I refer to this Q&A in Stackexchange: Legality of penalising Russian Oligarchs by ConanTheGerbil. There's some good info there but I have some follow-up questions.

Q1. Burden of Proof.
If a court has to review the case, who has the burden of proof (Govt?) and what is that burden ("a preponderance" or "beyond a reasonable doubt")? Can the Govt seize property before the Court finds in its favor, or only after? What kind of evidence would the Minister need to prove his case? The law says the Minister has to prove "the person is responsible for, engages in, provides support for, or promotes any policy or action which destabilises Ukraine . . ." Besides a confession, the only types of possible direct evidence seem to be eyewitness testimony or some kind of documentary or physical evidence (like emails or a recording of a conversation). In the case of Russian govt officials, there probably are incriminating emails but how would the Minister obtain them? At least in the case of the businessmen that could be targeted, it seems unlikely that kind of evidence would exist or be obtainable by the Minister. Or will the status of being a billionaire in Russia be itself evidence enough?

Q2. Sanctions on "controlled" companies.
If Roman Abramovich or Alexander Nesis are deemed by the Minister to be "oligarchs" and subject to the law, could the Minister apply full blocking sanctions against publicly-listed companies that they are significant owners of? Such as Evraz and Polymetal, of which I think they own about 30% and 25%, respectively? Or only if they own 50% or more? Which seemed to the basis in the US for fully sanctioning Rusal as part of sanctioning Oleg Deripaska.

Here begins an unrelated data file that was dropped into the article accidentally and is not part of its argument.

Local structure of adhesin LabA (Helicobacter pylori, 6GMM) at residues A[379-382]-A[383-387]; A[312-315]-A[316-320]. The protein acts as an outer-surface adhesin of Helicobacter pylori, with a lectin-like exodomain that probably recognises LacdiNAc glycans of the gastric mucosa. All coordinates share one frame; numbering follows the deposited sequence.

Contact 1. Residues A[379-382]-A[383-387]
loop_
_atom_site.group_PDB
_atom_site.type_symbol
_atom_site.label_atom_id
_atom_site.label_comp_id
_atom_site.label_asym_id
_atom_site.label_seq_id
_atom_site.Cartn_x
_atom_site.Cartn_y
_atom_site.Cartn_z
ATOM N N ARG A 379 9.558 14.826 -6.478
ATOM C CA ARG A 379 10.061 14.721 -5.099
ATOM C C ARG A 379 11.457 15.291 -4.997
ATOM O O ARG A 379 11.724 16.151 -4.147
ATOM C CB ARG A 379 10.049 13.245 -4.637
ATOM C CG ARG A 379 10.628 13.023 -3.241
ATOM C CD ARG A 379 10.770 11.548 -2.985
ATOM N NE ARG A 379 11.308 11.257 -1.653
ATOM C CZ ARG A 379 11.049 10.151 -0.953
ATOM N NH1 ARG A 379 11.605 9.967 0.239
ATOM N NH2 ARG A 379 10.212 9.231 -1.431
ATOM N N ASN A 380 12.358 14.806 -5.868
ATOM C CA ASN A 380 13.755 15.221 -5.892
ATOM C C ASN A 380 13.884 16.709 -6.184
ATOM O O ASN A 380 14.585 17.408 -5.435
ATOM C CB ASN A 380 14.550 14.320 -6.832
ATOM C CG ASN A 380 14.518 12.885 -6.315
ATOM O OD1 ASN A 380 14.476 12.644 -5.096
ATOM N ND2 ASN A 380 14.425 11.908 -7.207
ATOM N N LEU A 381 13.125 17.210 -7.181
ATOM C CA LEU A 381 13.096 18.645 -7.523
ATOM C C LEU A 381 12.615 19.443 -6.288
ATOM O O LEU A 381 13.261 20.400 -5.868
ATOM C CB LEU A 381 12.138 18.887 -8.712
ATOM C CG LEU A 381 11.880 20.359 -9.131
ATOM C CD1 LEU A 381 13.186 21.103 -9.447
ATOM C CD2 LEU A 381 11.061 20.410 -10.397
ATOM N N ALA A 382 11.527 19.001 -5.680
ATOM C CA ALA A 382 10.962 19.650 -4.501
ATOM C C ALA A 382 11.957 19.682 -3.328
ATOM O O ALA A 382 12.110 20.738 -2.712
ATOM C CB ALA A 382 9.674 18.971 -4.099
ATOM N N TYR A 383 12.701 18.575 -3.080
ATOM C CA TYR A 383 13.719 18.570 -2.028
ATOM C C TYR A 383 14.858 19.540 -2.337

1 Answer 1


Q1: The determination of eligibility is a political and diplomatic decision, not a legal one based upon evidence presented in an adversarial proceeding (which is the norm in matters of international law and national security). The government doesn't have to prove anything to anyone but itself.

Q2: This is also a political and diplomatic decision made on a case by case basis. The decision to sanction a firm can be made independently of its connection to natural persons who are sanctioned.

  • 1
    Yes, the Minister's initial decision is a political decision. But Og8219 provided a detailed answer to a related q on the Legality of the UK Sanctions in which Og8219 says the Minister's initial decision can be challenged by the accused and is then subject to judicial review. In a judicial review, the judicial branch can't just defer to the executive branch. Perhaps, the standard is more of an administrative law standard.
    – nynylawlaw
    Mar 5, 2022 at 6:09

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